Some flock to ‘urban farmer’ trend
By Leslie Rudd, Wake Weekly Staff Writer
July 17, 2008
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Gas prices have affected everything from family vacations to food prices. Some Wake Forest residents like Emily Cole are taking matters into their own hands, by getting food from the backyard. Cole wants to offer cheaper, healthier food alternatives for her family. That’s why she is petitioning Wake Forest to allow chickens in the town limits. For Cole, it’s one more way to keep her family “green.”
“Food is coming in from other countries and we don’t know what the (health) regulations are, what the inspection process is. For my family it’s important to know where it comes from and how the animals are treated,” she said. Cole said the inhumane treatment of chickens for commercial production is motivation to change Wake Forest’s current livestock ordinance.
“The majority of the eggs you buy from the supermarket are about a month old ... (chickens are) stuck in a cage roughly the size of a sheet of paper, injected with hormones and fed highly processed food in order to have her lay as many eggs as possible. If a person were treated that way, it would be illegal,” Cole said.
Intent on creating healthier food choices for her family, Cole began Wake Forest’s permit process, which requires the applicant to receive written approval of all residents within 500 feet. “Many have been really excited about this,” she said. “They’re interested in having fresh eggs available to them.”
But not everyone is in favor of Cole’s idea. “It seems like a lot of people are close-minded and don’t want to learn the facts,” she said. Opponents have concerns about offensive odors, the attraction of predators and noise.
The application process is arduous and that keeps most potential urban farmers at bay, said town planner Bill Summer. “The provisions to get the permit are vigorous. Getting written approval from each dwelling within 500 feet ... it’s the thing that always trips people up.”
In Summer’s five years as a town planner, he said he has issued two permits: one for horses and one for chickens. “The chickens are in a very visible place and people that see this become very interested,” he said.
David and Mitzi Bissette were able to sway their neighbors earlier this year to obtain a permit. They have raised 10 chickens for personal use on their South Main Street property. David grew up with chickens in Wake Forest. For Mitzi, it’s been a new endeavor. “They are so much fun and it’s teaching our children responsibility — they have to feed them, give them water every day.”
Bissette daughters, 10-year-old Anna, 7-year-old Katelyn and 5-year-old Sarah, see the chickens as pets. “They love playing with them, petting them and caring for them,” said Mitzi.
The chickens live in urban coops — designed and built by the Bissettes that look something like an ark. The modern cedar coops are covered and mobile. This allows the chickens a new place to peck and prevents any lingering smell. Beyond being a welcome addition to the family, the chickens give the Bissettes peace of mind. “I don’t have to go to the store to buy eggs. But also, I know what I’m feeding my birds and we know they’re healthy,” said Mitzi.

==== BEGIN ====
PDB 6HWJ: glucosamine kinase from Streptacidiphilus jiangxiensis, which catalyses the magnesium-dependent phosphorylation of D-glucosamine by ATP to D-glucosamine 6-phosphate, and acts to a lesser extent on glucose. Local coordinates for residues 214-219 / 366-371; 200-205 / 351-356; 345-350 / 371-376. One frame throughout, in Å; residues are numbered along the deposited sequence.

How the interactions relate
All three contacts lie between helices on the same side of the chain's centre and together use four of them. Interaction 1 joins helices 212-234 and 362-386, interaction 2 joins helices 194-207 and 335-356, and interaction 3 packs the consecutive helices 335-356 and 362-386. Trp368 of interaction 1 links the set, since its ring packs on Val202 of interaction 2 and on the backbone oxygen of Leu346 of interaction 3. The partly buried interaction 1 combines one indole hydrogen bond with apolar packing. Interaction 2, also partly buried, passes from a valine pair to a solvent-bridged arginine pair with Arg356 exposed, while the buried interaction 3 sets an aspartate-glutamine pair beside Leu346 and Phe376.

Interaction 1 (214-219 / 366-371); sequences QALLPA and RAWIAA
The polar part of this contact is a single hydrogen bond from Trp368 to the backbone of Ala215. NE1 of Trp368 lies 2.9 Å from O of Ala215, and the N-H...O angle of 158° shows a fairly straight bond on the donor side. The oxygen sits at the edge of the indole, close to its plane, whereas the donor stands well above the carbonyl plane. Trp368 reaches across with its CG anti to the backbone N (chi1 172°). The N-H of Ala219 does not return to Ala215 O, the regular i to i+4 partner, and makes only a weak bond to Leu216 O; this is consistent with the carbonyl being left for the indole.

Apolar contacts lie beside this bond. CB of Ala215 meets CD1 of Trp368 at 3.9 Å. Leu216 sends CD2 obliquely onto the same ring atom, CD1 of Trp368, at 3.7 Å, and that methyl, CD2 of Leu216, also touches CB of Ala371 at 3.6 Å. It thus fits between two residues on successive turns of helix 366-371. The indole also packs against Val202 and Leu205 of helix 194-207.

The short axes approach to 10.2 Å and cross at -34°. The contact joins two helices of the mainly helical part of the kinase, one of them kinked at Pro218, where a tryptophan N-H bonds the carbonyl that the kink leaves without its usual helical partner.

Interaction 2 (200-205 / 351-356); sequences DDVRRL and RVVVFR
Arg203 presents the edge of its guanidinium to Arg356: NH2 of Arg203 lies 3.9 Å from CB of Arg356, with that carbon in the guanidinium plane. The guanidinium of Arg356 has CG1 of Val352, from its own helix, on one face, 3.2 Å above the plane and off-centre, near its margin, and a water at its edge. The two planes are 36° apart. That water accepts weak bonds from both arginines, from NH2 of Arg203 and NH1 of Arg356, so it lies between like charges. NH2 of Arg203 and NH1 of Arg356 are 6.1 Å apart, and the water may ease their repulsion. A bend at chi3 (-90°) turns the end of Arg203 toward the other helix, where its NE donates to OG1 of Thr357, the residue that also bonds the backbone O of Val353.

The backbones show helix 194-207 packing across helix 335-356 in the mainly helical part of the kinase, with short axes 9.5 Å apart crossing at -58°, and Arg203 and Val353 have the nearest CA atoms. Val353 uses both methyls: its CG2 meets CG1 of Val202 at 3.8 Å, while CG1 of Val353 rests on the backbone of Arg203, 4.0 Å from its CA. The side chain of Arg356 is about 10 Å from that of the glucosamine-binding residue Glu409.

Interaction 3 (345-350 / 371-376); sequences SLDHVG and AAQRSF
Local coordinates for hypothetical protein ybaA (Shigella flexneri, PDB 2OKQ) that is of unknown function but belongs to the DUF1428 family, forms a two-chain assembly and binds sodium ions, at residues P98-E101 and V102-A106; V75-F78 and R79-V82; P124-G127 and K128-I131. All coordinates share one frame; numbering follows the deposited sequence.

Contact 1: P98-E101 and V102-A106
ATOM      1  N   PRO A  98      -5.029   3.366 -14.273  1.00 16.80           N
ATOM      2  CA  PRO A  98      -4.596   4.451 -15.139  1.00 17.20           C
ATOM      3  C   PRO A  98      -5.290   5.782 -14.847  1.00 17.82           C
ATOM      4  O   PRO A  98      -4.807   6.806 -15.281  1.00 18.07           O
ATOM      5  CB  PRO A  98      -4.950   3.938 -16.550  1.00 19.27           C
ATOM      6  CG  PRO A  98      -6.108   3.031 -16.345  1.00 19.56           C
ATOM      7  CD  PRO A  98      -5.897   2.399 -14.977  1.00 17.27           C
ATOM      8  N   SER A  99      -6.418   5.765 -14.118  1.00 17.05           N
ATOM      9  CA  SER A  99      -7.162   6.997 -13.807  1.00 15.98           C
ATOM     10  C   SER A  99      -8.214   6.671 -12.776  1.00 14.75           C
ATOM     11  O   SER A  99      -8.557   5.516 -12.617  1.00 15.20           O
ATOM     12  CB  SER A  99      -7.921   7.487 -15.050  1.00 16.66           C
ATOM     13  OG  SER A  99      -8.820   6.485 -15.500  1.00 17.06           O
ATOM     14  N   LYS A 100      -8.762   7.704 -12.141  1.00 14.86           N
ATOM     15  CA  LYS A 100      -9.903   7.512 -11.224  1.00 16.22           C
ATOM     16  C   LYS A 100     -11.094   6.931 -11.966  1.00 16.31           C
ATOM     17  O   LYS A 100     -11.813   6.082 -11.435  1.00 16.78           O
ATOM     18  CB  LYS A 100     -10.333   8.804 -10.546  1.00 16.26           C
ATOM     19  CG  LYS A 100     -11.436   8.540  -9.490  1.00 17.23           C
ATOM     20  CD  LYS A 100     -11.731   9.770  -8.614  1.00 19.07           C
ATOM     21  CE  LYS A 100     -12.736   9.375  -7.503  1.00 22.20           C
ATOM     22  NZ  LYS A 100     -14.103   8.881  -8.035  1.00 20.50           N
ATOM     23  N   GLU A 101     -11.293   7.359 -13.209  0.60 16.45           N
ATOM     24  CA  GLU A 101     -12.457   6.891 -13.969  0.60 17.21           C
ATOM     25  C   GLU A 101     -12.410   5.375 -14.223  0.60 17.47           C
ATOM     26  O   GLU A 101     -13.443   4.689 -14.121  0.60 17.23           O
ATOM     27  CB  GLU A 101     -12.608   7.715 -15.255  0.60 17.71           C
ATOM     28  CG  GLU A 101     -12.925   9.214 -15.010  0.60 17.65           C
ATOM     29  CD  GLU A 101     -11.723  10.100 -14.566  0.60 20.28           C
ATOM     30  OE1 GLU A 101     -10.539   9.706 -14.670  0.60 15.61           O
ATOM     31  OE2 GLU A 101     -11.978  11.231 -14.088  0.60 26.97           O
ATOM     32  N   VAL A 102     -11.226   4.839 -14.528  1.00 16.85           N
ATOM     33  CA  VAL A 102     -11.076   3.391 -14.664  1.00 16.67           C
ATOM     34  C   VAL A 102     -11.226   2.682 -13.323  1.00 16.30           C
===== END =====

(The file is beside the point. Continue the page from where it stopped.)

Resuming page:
David said the application process wasn’t easy. “It’s highly intensive, which strikes me as odd. They’re no more a nuisance than a barking dogs or traffic.”
The shift from a rural to urban mindset presented a potential barrier for the Bissettes while pursuing neighbors’ approval. “It was normal to have chickens 40 to 50 years ago,” said Mitzi. “We’re only a generation removed from this.
“Our neighbors were very encouraged by the idea. We can’t praise our neighbors enough for being open to this.”
Because the permits are issued annually, there’s no guarantee the Bissettes’ backyard farm will fly with neighbors next year. “All it would take is for one new resident to oppose it,” said Summer.
To keep up the neighborhood’s enthusiasm, the Bissettes said they will send out flyers to correct any issues neighbors have with these feathered friends. They will need to collect 18 signatures by Jan. 1, 2009 to renew the permit.
The reason behind the ordinance is to prevent nuisance animals, and it’s working, said Summer. “It’s effective for what it is. We haven’t had problems with animals at all.”
The Cole and Bissette families hope to shake that “nuisance animal” perspective. “We’d really like to see chickens reclassified as pets,” said David Bissette. “Rabbits, cats, dogs and ferrets can be a lot more annoying.” He asks skeptics to consider the smell and noise these other pets can produce.
Cole is circulating a town-wide petition to amend Wake Forest’s current livestock ordinance by excluding chickens from the definition of livestock.
In the meantime, she and her husband Mike actively teach their children, 6-year-old Taylor Anne and 2-year-old Anderson, how to reduce their carbon footprints.
“We carpool a lot, we use cloth diapers, and I use soft handkerchiefs on the kids at home because we can wash and reuse them. We have a vegetable garden and three compost piles — but we don’t get any complaints about the smell there,” she said.
To read Cole’s online petition for “green eggs” go to www.ipetitions.com/petition/WakeForestChickens.